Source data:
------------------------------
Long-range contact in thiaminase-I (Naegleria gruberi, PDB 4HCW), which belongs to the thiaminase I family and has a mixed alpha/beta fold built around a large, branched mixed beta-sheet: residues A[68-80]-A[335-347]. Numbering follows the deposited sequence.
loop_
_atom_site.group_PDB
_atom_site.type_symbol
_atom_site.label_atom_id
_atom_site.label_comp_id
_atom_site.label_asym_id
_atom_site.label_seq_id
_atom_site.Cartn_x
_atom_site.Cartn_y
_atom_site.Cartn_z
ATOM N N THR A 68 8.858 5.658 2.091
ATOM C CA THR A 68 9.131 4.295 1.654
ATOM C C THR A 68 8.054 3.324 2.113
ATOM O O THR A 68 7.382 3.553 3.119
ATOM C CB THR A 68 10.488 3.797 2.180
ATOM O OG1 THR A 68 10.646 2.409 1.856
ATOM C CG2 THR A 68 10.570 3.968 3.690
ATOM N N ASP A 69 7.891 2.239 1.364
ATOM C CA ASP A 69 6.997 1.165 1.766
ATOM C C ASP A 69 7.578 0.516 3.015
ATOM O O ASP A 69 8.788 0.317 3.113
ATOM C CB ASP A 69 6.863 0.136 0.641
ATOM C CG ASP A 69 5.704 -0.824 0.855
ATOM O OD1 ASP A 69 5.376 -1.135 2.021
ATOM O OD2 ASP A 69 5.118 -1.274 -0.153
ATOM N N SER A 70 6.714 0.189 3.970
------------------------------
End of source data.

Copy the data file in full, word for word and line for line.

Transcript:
Long-range contact in thiaminase-I (Naegleria gruberi, PDB 4HCW), which belongs to the thiaminase I family and has a mixed alpha/beta fold built around a large, branched mixed beta-sheet: residues A[68-80]-A[335-347]. Numbering follows the deposited sequence.
loop_
_atom_site.group_PDB
_atom_site.type_symbol
_atom_site.label_atom_id
_atom_site.label_comp_id
_atom_site.label_asym_id
_atom_site.label_seq_id
_atom_site.Cartn_x
_atom_site.Cartn_y
_atom_site.Cartn_z
ATOM N N THR A 68 8.858 5.658 2.091
ATOM C CA THR A 68 9.131 4.295 1.654
ATOM C C THR A 68 8.054 3.324 2.113
ATOM O O THR A 68 7.382 3.553 3.119
ATOM C CB THR A 68 10.488 3.797 2.180
ATOM O OG1 THR A 68 10.646 2.409 1.856
ATOM C CG2 THR A 68 10.570 3.968 3.690
ATOM N N ASP A 69 7.891 2.239 1.364
ATOM C CA ASP A 69 6.997 1.165 1.766
ATOM C C ASP A 69 7.578 0.516 3.015
ATOM O O ASP A 69 8.788 0.317 3.113
ATOM C CB ASP A 69 6.863 0.136 0.641
ATOM C CG ASP A 69 5.704 -0.824 0.855
ATOM O OD1 ASP A 69 5.376 -1.135 2.021
ATOM O OD2 ASP A 69 5.118 -1.274 -0.153
ATOM N N SER A 70 6.714 0.189 3.970